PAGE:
Amplify may be “the frontrunner in this Common Core-driven gold rush,” writes Winterhalter.

During a unit on Shakespeare, a student can watch a short video of actors performing the “out, out, damned spot” scene from Macbeth, which appears side-by-side with the passage’s text. Or the student can have the software quickly provide the definitions of unfamiliar words in reading assignments, which are added to a custom database of new vocabulary.

In a game called 12, “the universe is under attack by the largest known prime number, and the player, assuming the role of the number 12, must battle to save it.”

. . . the number 12 must combine itself with other numbers using “operation gates,” which look like sci-fi warp portals, representing +, –, ×, and ÷, and reach a desired result.

For instance, suppose the desired result is “54.” The player can track down a 4, go to a multiplication gate, become 48, and then track down a 6, go to an addition gate, and arrive at 54. This system can present puzzles as simple as order of operations and as complex as differential equations.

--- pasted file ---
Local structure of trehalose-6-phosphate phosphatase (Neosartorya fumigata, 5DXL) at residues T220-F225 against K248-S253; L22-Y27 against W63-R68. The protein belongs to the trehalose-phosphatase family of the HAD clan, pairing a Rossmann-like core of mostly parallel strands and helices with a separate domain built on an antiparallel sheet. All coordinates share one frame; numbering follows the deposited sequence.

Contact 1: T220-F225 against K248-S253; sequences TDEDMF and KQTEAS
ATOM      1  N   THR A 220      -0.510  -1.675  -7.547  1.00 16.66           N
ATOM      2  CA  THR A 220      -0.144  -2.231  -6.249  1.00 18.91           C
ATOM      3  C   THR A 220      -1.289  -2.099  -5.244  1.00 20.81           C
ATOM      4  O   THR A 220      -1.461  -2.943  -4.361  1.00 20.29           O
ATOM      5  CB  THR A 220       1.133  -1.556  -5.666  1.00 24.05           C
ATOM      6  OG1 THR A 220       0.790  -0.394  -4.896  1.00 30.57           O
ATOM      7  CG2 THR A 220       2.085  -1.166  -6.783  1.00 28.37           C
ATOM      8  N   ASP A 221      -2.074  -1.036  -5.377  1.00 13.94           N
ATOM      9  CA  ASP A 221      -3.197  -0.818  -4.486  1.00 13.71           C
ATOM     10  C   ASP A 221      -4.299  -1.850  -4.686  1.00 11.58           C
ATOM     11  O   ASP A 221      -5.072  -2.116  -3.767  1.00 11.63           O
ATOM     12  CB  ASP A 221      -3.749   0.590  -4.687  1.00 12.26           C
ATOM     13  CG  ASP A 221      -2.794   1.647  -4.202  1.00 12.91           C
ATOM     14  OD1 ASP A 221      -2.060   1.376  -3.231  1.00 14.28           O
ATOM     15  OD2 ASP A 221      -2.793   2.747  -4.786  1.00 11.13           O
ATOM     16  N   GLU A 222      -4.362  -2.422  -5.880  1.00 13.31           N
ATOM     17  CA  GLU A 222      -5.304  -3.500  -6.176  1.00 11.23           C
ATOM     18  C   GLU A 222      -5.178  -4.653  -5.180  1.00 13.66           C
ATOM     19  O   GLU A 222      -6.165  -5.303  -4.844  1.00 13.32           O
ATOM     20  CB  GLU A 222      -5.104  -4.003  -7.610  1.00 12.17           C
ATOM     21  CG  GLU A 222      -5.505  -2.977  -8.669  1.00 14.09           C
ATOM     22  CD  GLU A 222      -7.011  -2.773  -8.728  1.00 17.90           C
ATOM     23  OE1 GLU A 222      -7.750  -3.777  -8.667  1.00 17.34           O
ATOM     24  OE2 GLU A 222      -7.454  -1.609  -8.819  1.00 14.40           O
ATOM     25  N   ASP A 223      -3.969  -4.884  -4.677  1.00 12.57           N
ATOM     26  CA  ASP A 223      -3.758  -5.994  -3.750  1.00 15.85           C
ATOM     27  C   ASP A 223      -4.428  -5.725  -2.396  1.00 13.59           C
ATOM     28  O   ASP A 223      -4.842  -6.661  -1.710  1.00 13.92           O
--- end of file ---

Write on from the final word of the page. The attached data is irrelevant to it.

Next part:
Lexica, a multiplayer literary game, lets players explore a “game world that looks and feels a lot like World of Warcraft.” They complete quests by talking to literary characters, such as Jane Austen’s Emma, and reading the classic books in the game’s library. “The game’s characters will talk to you about what you’re reading.”

Some games let kids be designers and coders, writes Emmanuel Felton on the Hechinger Report.

In Globaloria, students learn how to code Flash, said Shubha Tuljapurkar, director of Globaloria West.  “That’s an important skill. But that’s not necessarily something a kid wants to do, but they do want to create their very own monster.”

Zulama, which lets students design and built games, was developed by Nikki Navta, the mother of teenage boys obsessed with Minecraft and World of Warcraft. Students work collaboratively to master 3D modeling and mobile game design.

Survey: 33% of parents read bedtime stories